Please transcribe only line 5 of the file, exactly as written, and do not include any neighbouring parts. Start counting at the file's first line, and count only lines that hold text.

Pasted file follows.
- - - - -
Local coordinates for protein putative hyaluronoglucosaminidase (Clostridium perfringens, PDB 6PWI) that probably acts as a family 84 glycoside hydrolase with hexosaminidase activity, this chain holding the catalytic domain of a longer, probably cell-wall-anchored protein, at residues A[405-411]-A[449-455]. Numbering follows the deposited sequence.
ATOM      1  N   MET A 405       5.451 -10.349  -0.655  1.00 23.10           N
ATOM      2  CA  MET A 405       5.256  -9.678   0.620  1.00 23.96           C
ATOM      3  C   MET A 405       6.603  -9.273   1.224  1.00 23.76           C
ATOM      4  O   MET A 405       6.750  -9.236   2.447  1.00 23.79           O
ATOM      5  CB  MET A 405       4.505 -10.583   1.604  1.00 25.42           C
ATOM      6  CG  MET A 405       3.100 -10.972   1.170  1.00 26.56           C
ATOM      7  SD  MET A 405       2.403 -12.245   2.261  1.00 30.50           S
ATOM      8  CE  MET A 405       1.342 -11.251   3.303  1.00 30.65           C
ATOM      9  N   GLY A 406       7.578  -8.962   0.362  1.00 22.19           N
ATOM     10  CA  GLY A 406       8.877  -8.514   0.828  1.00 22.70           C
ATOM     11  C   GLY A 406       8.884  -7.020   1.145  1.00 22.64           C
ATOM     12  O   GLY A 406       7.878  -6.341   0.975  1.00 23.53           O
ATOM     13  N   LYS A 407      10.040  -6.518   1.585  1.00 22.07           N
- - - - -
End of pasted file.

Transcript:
ATOM      4  O   MET A 405       6.750  -9.236   2.447  1.00 23.79           O